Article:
When Will Francisco Lindor Reach Cleveland?
Mike B. | On 16, Feb 2014
The Cleveland Indians open the 2014 season with new expectations despite many questions. The Indians’ 25-man roster will look different than the group that won 92 games and lost the American League Wild Card game to the Tampa Bay Rays. While the roster may change and the expectations grow, Cleveland will need answer many questions this spring before opening the season in Oakland on March 31. Today, we look at one of the Indians’ young players who likely won’t make the roster but could impact the Tribe’s season before it ends.
While most Indians fans may not have seen Francisco Lindor play yet, he’s a name most fans know. For those who have not watched Lindor over the last two seasons in the bushes, this spring could be their first look at MLB.com’s #10 prospect in all of minor league baseball. While Lindor did play occasionally last spring training with the big league club, this year he receives his first official invitation to spring training.
Lindor was the eighth pick overall out of Montverde High School in Florida in the 2011 First Year Player Draft. After signing just minutes before the deadline and turning down a scholarship to Florida State, Lindor played a sparse five games with Short Season-A Mahoning Valley. In 2012, Lindor played his first full season of professional baseball at Low-A Lake County where he hit .257, with 83 runs scored and 27 stolen bases. The then-19-year old showed an ability to have strong plate awareness, drawing 61 walks and establishing a .352 on-base percentage. He struck out just 78 times in 567 plate appearances in 2011.
A year ago, Lindor started the season at High-A Carolina and after hitting .306 in 83 games, being selected a Carolina League All-Star and to the MLB’s Futures Game for the second straight season, he was promoted to Double-A Akron. His promotion may have been a surprise to just Lindor, himself.
“I was kinda mad because we lost,” Lindor said. “When I walked in the clubhouse I was mad because we lost on a walkoff. I was showered and (Mudcats manager Dave Wallace) asked me to come talk to him. He started asking me about my plans for the Futures Game and I told him and he told me, ‘we’ll see you in spring training,’ and I thought, ‘Oh my God.’”
Lindor played in just 21 games, however, before back spasms shut his season down early in late August. He did hit .289 at Akron in just 91 plate appearances and had an on-base percentage of .407 before his season was cut short.
While Lindor will see considerable time with the big league team in spring training, it is very unlikely he’ll make the jump to the big league roster early in 2014, especially with established shortstop Asdrubal Cabrera returning for another season. Instead, Lindor will very likely begin the season back in Akron with Wallace (who was promoted from Carolina during the offseason). Wallace, who Lindor describes as a father figure to him, has managed him at both Mahoning Valley and Lake County is one of his biggest believers in his star prowess.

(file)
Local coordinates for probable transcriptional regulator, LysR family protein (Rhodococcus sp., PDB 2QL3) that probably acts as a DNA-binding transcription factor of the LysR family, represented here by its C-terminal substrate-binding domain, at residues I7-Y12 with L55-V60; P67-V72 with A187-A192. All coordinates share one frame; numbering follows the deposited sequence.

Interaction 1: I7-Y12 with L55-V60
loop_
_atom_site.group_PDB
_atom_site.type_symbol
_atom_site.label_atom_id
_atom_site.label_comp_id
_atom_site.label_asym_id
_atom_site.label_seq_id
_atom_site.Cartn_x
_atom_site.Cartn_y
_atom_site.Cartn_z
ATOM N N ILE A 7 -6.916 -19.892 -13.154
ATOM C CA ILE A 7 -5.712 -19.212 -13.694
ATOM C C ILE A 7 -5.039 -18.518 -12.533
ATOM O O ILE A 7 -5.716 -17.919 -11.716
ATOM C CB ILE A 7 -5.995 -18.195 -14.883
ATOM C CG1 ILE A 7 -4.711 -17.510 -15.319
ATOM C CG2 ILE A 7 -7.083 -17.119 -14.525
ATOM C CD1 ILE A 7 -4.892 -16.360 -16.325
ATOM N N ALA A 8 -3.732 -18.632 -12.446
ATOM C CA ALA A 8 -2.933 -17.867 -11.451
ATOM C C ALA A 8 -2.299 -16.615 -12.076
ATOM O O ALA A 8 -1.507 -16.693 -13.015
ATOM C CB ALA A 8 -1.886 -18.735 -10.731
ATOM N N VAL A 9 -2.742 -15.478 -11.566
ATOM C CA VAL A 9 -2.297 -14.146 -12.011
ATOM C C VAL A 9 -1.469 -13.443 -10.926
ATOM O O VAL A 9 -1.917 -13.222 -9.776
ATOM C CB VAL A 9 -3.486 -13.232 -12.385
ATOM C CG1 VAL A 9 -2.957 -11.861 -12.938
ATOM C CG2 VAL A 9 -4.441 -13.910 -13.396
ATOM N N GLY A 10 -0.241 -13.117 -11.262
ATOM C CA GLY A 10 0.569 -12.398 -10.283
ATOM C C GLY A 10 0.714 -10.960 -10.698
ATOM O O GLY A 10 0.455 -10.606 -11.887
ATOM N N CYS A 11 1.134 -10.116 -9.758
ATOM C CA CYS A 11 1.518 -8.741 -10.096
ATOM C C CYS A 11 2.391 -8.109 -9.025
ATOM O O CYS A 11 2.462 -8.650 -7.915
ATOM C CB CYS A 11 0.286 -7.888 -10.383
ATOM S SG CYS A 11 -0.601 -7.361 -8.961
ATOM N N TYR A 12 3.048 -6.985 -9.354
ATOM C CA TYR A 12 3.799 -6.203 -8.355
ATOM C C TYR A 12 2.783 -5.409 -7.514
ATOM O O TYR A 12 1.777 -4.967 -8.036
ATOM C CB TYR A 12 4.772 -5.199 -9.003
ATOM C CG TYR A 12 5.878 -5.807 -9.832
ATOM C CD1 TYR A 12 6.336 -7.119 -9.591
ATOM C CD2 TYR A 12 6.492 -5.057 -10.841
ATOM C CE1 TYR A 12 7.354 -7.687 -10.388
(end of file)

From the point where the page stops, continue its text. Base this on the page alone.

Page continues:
“I’m always impressed by the combination of his maturity, focus and humility,” Wallace said. “He is gifted and talented and works as hard as anyone. He’s not an ‘I’ guy. He says it’s about the team and he believes it and backs it up.”
The most likely path and progression for Lindor is to return to Akron to start the 2014 season with midseason promotion to Triple-A Columbus. Depending how his season develops and the Indians’ season, it is very possible Lindor receives a September. With Cabrera a free agent after 2014, Lindor is likely the Opening Day starter at shortstop in 2015 if he continues to grow and develop.
Opening this season, Lindor is still just 20-years old and while he compares his game at the plate and in the field to Roberto Alomar, he feels his key to success is still to develop consistency. Developing those consistent habits, both in the field and at the plate, are the difference between the minor leagues and the big leagues.
“I hear it every day,” Lindor said last season when he was promoted from Carolina to Akron. “Be consistent, be consistent, be consistent. My dad tells me every day, be consistent. That’s where it came from. That was my mentality beginning last year and for this season. It’s not only in my playing, it’s being a family man, teammate and good friend.”
If Lindor shines this spring and demonstrates consistency in the minor leagues, he could provide a spark to the Indians lineup at some point in 2014 if an opening arises. Cabrera has suffered two injuries in the last four seasons that have sidelined him a month or longer. If Lindor shined in the minor leagues and Cabrera was injured, the Indians could consider a midseason promotion to the majors and keep Mike Aviles in a utility role to help guide and mentor the young shortstop.
If the Indians were to for some reason fall out of contention, Cabrera could be dealt at the trade deadline to a contender and Lindor could receive and early promotion to the Tribe’s roster. Barring injury to Cabrera or unforeseen struggles by the Indians in the standings, it’s unlikely Lindor would see the big leagues before September. He could, however, provide a spark to the lineup for a stretch run like Jose Ramirez did a year ago or Xander Bogaerts did for the Boston Red Sox. Bogaerts cracked Double-A at just 19 years of age and the big leagues at 20, just like Lindor could this season.
Lindor doesn’t focus on his arrival to the big leagues, but just improving and pushing himself so that whenever he reaches Cleveland, he’s ready to perform.
“I just try to play every day,” Lindor said. “I can’t control (when I progress) what happens. The only thing I can control is what I do on the field.”
Photo: Jordan Bastian/MLB.com